This volume contains papers presented at the Conference on the Demographic and Programmatic Consequences of Contraceptive In novations, which was sponsored by the Committee on Population and held at the National Academy of Sciences, October 6-7, 1988. The papers consider how new contraceptive methods currently being developed and changes in the use of already available contraceptives could affect contraceptive practice, levels and patterns of abortion use, and the health of women. In addition, several of the papers re view the probable consequences of introducing new technology into family planning programs in developing countries. The Committee on Population sponsored this conference in order to stimulate think ing and to provide a forum for scientists, family planning program managers, and donor agency personnel to exchange information and ideas about these important issues. The committee is publishing these papers to expand the discussion of consequences of contracep tive innovations and to give scientists, policy makers, and members of the public who could not attend the conference an opportunity to learn about new developments in fertility control and their likely consequences for individuals and the societies in which they live. NEED FOR NEW METHODS While a strong case can be made that the pill and the intrauterine device (IUD) have contributed to declines in the level of unintended pregnancies around the world, it is also clear that for many couples existing methods present problems.High-status women may be less willing to incur the opportunity costs associated with a monthly clinic visit for an injection. ... This would tend to reduce or eliminate marital status differences in the risk of discontinuation. ... A study in Lagos, Nigeria, finds that adopters of DMPA, the OC pill, and the IUD are all negatively related to age; but adopters of DMPA do not evidence the decline in acceptance at theanbsp;...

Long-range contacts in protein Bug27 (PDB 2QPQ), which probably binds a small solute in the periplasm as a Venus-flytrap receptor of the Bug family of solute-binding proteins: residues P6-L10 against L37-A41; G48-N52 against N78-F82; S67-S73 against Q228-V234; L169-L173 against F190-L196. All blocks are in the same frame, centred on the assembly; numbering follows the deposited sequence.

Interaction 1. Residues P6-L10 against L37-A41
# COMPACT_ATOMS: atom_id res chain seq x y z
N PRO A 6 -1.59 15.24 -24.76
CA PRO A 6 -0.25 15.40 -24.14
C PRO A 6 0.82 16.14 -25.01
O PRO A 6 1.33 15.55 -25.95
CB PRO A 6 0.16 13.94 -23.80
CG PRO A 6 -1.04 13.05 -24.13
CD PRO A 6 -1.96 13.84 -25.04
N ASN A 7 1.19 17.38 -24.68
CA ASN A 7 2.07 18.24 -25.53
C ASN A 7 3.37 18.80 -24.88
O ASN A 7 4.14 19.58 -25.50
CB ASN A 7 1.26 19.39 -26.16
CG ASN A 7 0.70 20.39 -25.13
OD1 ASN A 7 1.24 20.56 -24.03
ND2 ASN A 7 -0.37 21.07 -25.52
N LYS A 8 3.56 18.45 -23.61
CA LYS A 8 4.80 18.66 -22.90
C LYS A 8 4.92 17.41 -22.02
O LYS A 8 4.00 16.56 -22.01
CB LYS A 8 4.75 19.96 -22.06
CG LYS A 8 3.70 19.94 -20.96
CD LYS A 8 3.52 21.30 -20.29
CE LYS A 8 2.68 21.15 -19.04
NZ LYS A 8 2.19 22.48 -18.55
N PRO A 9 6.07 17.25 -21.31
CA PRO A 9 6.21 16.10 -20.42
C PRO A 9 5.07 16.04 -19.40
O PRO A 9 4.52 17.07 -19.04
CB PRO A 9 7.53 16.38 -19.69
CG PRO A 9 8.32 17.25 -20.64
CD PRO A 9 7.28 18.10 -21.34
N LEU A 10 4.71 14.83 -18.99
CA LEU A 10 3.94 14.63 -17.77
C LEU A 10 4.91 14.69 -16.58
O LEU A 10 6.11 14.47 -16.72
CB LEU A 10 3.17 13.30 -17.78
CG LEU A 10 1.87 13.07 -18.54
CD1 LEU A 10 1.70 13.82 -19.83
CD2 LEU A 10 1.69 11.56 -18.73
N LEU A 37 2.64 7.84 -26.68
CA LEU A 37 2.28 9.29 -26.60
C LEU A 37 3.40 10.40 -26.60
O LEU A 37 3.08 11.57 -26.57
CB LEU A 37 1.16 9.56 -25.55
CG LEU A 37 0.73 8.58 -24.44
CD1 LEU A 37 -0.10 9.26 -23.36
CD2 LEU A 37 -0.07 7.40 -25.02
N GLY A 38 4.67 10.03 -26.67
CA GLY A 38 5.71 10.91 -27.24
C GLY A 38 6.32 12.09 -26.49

|Title||:||Demographic and Programmatic Consequences of Contraceptive Innovations|
|Author||:||Sheldon J. Segal, Amy O. Tsui, Susan Rogers|
|Publisher||:||Springer Science & Business Media - 2012-12-06|